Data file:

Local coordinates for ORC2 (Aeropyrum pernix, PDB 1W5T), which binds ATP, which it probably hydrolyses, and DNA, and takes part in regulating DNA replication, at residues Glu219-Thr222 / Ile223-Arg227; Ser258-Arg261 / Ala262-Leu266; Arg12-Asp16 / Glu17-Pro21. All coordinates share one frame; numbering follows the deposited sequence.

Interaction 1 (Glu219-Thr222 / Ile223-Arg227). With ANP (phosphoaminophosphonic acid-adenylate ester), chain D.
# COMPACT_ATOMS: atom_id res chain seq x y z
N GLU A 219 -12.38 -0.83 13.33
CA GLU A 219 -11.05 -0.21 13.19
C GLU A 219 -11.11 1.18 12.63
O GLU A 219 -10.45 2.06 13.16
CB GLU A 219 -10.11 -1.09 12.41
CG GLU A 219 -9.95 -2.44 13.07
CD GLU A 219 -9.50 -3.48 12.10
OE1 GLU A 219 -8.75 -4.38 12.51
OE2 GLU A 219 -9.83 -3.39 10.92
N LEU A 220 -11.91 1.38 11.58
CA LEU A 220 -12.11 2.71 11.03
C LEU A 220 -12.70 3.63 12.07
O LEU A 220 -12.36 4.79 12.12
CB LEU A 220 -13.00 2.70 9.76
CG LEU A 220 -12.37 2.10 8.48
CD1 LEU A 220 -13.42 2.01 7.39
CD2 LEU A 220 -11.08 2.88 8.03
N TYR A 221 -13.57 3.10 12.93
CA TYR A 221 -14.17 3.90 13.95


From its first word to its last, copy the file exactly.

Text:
Local coordinates for ORC2 (Aeropyrum pernix, PDB 1W5T), which binds ATP, which it probably hydrolyses, and DNA, and takes part in regulating DNA replication, at residues Glu219-Thr222 / Ile223-Arg227; Ser258-Arg261 / Ala262-Leu266; Arg12-Asp16 / Glu17-Pro21. All coordinates share one frame; numbering follows the deposited sequence.

Interaction 1 (Glu219-Thr222 / Ile223-Arg227). With ANP (phosphoaminophosphonic acid-adenylate ester), chain D.
# COMPACT_ATOMS: atom_id res chain seq x y z
N GLU A 219 -12.38 -0.83 13.33
CA GLU A 219 -11.05 -0.21 13.19
C GLU A 219 -11.11 1.18 12.63
O GLU A 219 -10.45 2.06 13.16
CB GLU A 219 -10.11 -1.09 12.41
CG GLU A 219 -9.95 -2.44 13.07
CD GLU A 219 -9.50 -3.48 12.10
OE1 GLU A 219 -8.75 -4.38 12.51
OE2 GLU A 219 -9.83 -3.39 10.92
N LEU A 220 -11.91 1.38 11.58
CA LEU A 220 -12.11 2.71 11.03
C LEU A 220 -12.70 3.63 12.07
O LEU A 220 -12.36 4.79 12.12
CB LEU A 220 -13.00 2.70 9.76
CG LEU A 220 -12.37 2.10 8.48
CD1 LEU A 220 -13.42 2.01 7.39
CD2 LEU A 220 -11.08 2.88 8.03
N TYR A 221 -13.57 3.10 12.93
CA TYR A 221 -14.17 3.90 13.95